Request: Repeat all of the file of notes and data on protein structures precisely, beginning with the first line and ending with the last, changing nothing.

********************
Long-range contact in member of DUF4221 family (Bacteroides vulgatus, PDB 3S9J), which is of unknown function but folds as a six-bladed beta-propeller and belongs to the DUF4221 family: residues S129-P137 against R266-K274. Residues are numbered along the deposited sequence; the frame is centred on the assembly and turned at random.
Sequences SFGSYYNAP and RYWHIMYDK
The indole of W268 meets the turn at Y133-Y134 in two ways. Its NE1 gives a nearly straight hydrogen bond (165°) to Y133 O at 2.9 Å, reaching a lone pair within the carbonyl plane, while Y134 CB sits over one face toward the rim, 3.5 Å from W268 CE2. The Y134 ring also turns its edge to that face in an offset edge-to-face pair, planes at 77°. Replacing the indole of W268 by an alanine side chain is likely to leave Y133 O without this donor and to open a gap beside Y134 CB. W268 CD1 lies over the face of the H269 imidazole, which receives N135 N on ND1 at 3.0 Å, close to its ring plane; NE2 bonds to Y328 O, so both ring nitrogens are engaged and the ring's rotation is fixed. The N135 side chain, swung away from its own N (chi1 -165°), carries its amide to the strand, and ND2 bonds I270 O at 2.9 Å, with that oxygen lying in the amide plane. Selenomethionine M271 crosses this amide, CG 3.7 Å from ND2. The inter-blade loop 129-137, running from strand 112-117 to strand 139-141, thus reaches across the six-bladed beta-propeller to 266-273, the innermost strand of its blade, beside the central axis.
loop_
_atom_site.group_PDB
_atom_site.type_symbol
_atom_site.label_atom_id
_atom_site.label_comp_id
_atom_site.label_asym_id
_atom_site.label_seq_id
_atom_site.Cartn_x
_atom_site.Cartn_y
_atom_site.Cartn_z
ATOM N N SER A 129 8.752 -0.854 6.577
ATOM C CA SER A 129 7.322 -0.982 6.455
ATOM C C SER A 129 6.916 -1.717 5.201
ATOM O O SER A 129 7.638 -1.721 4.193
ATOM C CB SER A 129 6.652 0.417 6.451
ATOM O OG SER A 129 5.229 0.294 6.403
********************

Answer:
Long-range contact in member of DUF4221 family (Bacteroides vulgatus, PDB 3S9J), which is of unknown function but folds as a six-bladed beta-propeller and belongs to the DUF4221 family: residues S129-P137 against R266-K274. Residues are numbered along the deposited sequence; the frame is centred on the assembly and turned at random.
Sequences SFGSYYNAP and RYWHIMYDK
The indole of W268 meets the turn at Y133-Y134 in two ways. Its NE1 gives a nearly straight hydrogen bond (165°) to Y133 O at 2.9 Å, reaching a lone pair within the carbonyl plane, while Y134 CB sits over one face toward the rim, 3.5 Å from W268 CE2. The Y134 ring also turns its edge to that face in an offset edge-to-face pair, planes at 77°. Replacing the indole of W268 by an alanine side chain is likely to leave Y133 O without this donor and to open a gap beside Y134 CB. W268 CD1 lies over the face of the H269 imidazole, which receives N135 N on ND1 at 3.0 Å, close to its ring plane; NE2 bonds to Y328 O, so both ring nitrogens are engaged and the ring's rotation is fixed. The N135 side chain, swung away from its own N (chi1 -165°), carries its amide to the strand, and ND2 bonds I270 O at 2.9 Å, with that oxygen lying in the amide plane. Selenomethionine M271 crosses this amide, CG 3.7 Å from ND2. The inter-blade loop 129-137, running from strand 112-117 to strand 139-141, thus reaches across the six-bladed beta-propeller to 266-273, the innermost strand of its blade, beside the central axis.
loop_
_atom_site.group_PDB
_atom_site.type_symbol
_atom_site.label_atom_id
_atom_site.label_comp_id
_atom_site.label_asym_id
_atom_site.label_seq_id
_atom_site.Cartn_x
_atom_site.Cartn_y
_atom_site.Cartn_z
ATOM N N SER A 129 8.752 -0.854 6.577
ATOM C CA SER A 129 7.322 -0.982 6.455
ATOM C C SER A 129 6.916 -1.717 5.201
ATOM O O SER A 129 7.638 -1.721 4.193
ATOM C CB SER A 129 6.652 0.417 6.451
ATOM O OG SER A 129 5.229 0.294 6.403